When I was a young seminarian, one of my favorite spiritual authors was Catherine de Hueck Doherty, a Russian noblewoman who came to live in this country and in Canada and who was very conscious of the connection between the church’s worship and the church’s mission. In 1938 she wrote: “The daily sacrifice, fully participated in, will open to us the mind of Christ, and we will radiate him in our lives. And then we shall be able to go forth and fight the good fight of Christ against poverty, misery, injustice. Participation in the Mass will teach us the full understanding of the Mystical Body of Christ, leading us to a Christian sociology which is the cornerstone of the Christian social order and which alone can save our mad world from destruction.”
We begin now a time of preparation, together. It should be a joyful time, preparing us to sing a joyful song to the Lord, together as his people.
Sincerely yours in Christ,
Francis Cardinal George, OMI
Archbishop of Chicago
EUROPE: SWEDEN: CATHOLIC UNIVERSITY RE-OPENS AFTER CENTURIES
AFRICA: MOZAMBIQUE: 4 PEOPLE KILLED IN CLASHES OVER RISING PRICES
Agenzia Fides report – "This has been a spontaneous uprising that took everyone by surprise - the government, the opposition parties, and the trade unions. The protest seems to have evolved 'from the bottom up'. SMS messages were sent out to mobile phones, urging the people to gather in downtown Maputo to protest the rising prices of basic necessities," Fides has been told by a local Church source from Maputo. (which for security reasons wishes to remain anonymous). The capital of Mozambique yesterday, September 1, was the scene of serious clashes between police and demonstrators protesting against rising prices. At least 4 people (2 of which were girls who were on their way home from school) were killed and dozens of others were injured in the fighting.
The source described yesterday's incident to Fides: "Until 9:30 am, downtown Maputo was the same as always, with traffic and the shops open. Then suddenly, the streets were empty and there were sounds of protest: police sirens, gunshots, and screams. Several people took advantage of the demonstration, looting shops and malls. The clashes lasted until early afternoon. Then, towards evening, calm returned, at least in the downtown area of the capital."
"This morning, Maputo seems calm, but the streets are almost completely deserted as the transportation strike continues in protest of a rise in the prices of fuel, electricity, water, and bread," reports Fides' source.
"People are surprised by some of the price escalations," said our source. "In particular, one wonders why the electricity price has increased if Mozambique can export abroad a part of its electricity production. The rising price of gasoline has caused the suspension of government subsidies that kept fuel prices lower at the pump. With the financial crisis, the government was forced to cut spending and therefore, the facilities in the purchase of fuel. The price increase is also determined by the strong revaluation of the South African Rand compared to the local currency, the Metical. Over the past six months, the value of the Rand compared to the Mozambican currency has doubled and this has led to a sharp rise in inflation, as Mozambique imports most of its basic necessities and other products from South Africa. The remittances of Mozambican immigrants in South Africa are insufficient in offsetting the rising costs," concludes the source of Fides.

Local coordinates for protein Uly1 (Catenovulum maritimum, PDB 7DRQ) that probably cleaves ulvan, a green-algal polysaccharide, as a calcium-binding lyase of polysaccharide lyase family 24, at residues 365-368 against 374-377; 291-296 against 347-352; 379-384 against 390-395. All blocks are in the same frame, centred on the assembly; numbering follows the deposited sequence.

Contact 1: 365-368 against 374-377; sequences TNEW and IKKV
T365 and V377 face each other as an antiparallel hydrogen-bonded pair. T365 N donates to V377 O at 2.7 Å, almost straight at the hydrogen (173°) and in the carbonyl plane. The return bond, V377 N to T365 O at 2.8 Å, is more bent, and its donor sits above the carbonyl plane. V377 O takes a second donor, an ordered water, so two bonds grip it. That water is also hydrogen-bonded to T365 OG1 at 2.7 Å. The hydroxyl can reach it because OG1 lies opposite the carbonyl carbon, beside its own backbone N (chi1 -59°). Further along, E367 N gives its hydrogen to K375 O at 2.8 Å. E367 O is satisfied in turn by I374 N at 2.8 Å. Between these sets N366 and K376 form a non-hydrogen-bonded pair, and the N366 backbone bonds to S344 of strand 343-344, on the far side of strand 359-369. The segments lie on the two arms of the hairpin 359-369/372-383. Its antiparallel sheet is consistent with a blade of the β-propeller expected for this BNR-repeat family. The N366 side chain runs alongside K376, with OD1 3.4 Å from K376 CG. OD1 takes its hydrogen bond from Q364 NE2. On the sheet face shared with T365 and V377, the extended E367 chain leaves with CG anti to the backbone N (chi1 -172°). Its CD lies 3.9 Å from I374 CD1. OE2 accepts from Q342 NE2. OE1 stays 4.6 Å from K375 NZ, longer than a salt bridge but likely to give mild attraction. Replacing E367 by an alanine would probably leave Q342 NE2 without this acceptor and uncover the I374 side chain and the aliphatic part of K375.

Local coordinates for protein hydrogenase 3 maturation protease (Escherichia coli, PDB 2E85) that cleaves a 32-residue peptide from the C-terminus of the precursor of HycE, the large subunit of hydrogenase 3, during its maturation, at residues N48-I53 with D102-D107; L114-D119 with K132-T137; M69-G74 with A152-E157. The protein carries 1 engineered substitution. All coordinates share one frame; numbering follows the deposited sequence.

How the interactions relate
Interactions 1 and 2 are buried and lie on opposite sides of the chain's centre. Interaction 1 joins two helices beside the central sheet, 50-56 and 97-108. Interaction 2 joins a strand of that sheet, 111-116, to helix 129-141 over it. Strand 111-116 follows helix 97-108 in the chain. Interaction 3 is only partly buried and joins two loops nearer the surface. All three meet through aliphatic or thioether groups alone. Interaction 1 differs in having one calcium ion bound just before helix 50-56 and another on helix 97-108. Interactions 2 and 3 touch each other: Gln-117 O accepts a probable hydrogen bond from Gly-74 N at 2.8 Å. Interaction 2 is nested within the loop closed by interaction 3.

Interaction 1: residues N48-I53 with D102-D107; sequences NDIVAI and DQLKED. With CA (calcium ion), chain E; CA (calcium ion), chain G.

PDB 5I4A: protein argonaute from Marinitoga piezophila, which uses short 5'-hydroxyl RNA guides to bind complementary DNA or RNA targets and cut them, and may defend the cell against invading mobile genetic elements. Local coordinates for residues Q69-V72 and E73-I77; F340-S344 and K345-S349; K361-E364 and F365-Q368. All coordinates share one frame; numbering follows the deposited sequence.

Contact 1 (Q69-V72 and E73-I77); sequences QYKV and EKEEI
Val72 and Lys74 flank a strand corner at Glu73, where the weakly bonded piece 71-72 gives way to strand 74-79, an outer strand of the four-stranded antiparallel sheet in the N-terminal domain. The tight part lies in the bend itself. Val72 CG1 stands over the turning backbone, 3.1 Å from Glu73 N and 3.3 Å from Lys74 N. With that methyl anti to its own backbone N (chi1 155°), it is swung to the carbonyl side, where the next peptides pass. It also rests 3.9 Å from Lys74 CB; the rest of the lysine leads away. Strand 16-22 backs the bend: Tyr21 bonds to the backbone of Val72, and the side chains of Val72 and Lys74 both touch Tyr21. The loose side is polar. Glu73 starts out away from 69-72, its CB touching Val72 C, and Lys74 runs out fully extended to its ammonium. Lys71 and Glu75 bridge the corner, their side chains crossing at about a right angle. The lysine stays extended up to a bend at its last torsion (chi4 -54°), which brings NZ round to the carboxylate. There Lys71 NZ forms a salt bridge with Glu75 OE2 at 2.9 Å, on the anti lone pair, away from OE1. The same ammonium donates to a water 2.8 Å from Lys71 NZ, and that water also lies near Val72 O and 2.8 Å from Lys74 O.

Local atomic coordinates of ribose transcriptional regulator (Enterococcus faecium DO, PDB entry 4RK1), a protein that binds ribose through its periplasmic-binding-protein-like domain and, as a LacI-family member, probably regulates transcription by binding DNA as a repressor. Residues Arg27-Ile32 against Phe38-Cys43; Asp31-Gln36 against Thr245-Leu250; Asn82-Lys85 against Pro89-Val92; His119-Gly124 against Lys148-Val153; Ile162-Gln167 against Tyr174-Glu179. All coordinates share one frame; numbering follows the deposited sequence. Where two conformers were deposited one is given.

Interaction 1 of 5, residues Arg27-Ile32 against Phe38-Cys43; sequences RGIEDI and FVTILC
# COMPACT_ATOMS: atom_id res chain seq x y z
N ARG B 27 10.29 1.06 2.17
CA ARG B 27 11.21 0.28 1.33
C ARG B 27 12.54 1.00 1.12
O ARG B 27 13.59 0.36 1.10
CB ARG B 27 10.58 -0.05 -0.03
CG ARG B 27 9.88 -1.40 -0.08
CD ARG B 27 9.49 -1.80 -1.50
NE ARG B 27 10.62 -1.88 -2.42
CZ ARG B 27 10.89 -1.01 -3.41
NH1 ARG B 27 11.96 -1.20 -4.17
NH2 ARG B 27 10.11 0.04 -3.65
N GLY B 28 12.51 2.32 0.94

AUSTRALIA: CHURCH SUPPORTS BALLOON CAMPAIGN AGAINST CHILD ASSAULT
Cath News report: The Church is backing this year's White Balloon Day campaign against child sexual assault by advocacy group Bravehearts.
Bravehearts' founder Hetty Johnston said the group was proud to be working with the church.
"The Catholic Church's lead involvement in White Balloon Day marks publicly their active involvement in being part of changing the culture of silence around child sexual assault," she said in a statement.
"I am delighted to finally realise what has been a long term goal for the Bravehearts' organisation, and hope this signals a new way forward for all churches globally."
Sister Angela Ryan, of the Church's National Committee for Professional Standards, said churches and schools were committed to raising awareness of and fighting against child abuse.
TODAY'S SAINT: ST. ANTONINUS
MARTYR AND HERMIT
Feast: September 2
Information: Feast Day: September 2
Antoninus is listed as a stonemason in Aribazus, Syria (or Pamiers, France). He denounced the pagan practices of his fellow townspeople and went to live as a hermit for two years. Antoninus then returned to his village and destroyed the pagan idols. He fled the town and built a church in Apamea, Syria, where he was murdered. Both Apamea and Pamiers claim this saint.
TODAY'S GOSPEL: THURS. SEPT. 2: Luke 5: 1 - 11
Luke 5: 1 - 11
1 While the people pressed upon him to hear the word of God, he was standing by the lake of Gennes'aret.
2 And he saw two boats by the lake; but the fishermen had gone out of them and were washing their nets.
3 Getting into one of the boats, which was Simon's, he asked him to put out a little from the land. And he sat down and taught the people from the boat.
4 And when he had ceased speaking, he said to Simon, "Put out into the deep and let down your nets for a catch."
5 And Simon answered, "Master, we toiled all night and took nothing! But at your word I will let down the nets."
6 And when they had done this, they enclosed a great shoal of fish; and as their nets were breaking,
7 they beckoned to their partners in the other boat to come and help them. And they came and filled both the boats, so that they began to sink.
8 But when Simon Peter saw it, he fell down at Jesus' knees, saying, "Depart from me, for I am a sinful man, O Lord."
9 For he was astonished, and all that were with him, at the catch of fish which they had taken;
10 and so also were James and John, sons of Zeb'edee, who were partners with Simon. And Jesus said to Simon, "Do not be afraid; henceforth you will be catching men."
11 And when they had brought their boats to land, they left everything and followed him.